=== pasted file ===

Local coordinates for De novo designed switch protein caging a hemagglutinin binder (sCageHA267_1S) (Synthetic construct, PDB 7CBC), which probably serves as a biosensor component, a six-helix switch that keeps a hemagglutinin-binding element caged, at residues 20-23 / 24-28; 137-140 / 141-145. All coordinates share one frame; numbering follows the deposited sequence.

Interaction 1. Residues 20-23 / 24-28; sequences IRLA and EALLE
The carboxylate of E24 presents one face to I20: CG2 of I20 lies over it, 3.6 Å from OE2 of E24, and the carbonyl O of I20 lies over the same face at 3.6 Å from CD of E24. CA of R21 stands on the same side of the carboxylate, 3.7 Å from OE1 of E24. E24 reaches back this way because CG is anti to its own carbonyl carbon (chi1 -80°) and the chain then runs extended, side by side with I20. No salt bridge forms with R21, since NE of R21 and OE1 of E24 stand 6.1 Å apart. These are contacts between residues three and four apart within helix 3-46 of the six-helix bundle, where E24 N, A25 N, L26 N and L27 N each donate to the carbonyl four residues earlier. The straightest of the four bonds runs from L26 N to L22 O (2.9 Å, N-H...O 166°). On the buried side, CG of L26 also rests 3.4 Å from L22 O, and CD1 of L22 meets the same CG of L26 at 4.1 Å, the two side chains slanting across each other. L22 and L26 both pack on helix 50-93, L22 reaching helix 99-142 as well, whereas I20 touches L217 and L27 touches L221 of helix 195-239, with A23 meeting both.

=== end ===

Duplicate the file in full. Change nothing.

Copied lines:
Local coordinates for De novo designed switch protein caging a hemagglutinin binder (sCageHA267_1S) (Synthetic construct, PDB 7CBC), which probably serves as a biosensor component, a six-helix switch that keeps a hemagglutinin-binding element caged, at residues 20-23 / 24-28; 137-140 / 141-145. All coordinates share one frame; numbering follows the deposited sequence.

Interaction 1. Residues 20-23 / 24-28; sequences IRLA and EALLE
The carboxylate of E24 presents one face to I20: CG2 of I20 lies over it, 3.6 Å from OE2 of E24, and the carbonyl O of I20 lies over the same face at 3.6 Å from CD of E24. CA of R21 stands on the same side of the carboxylate, 3.7 Å from OE1 of E24. E24 reaches back this way because CG is anti to its own carbonyl carbon (chi1 -80°) and the chain then runs extended, side by side with I20. No salt bridge forms with R21, since NE of R21 and OE1 of E24 stand 6.1 Å apart. These are contacts between residues three and four apart within helix 3-46 of the six-helix bundle, where E24 N, A25 N, L26 N and L27 N each donate to the carbonyl four residues earlier. The straightest of the four bonds runs from L26 N to L22 O (2.9 Å, N-H...O 166°). On the buried side, CG of L26 also rests 3.4 Å from L22 O, and CD1 of L22 meets the same CG of L26 at 4.1 Å, the two side chains slanting across each other. L22 and L26 both pack on helix 50-93, L22 reaching helix 99-142 as well, whereas I20 touches L217 and L27 touches L221 of helix 195-239, with A23 meeting both.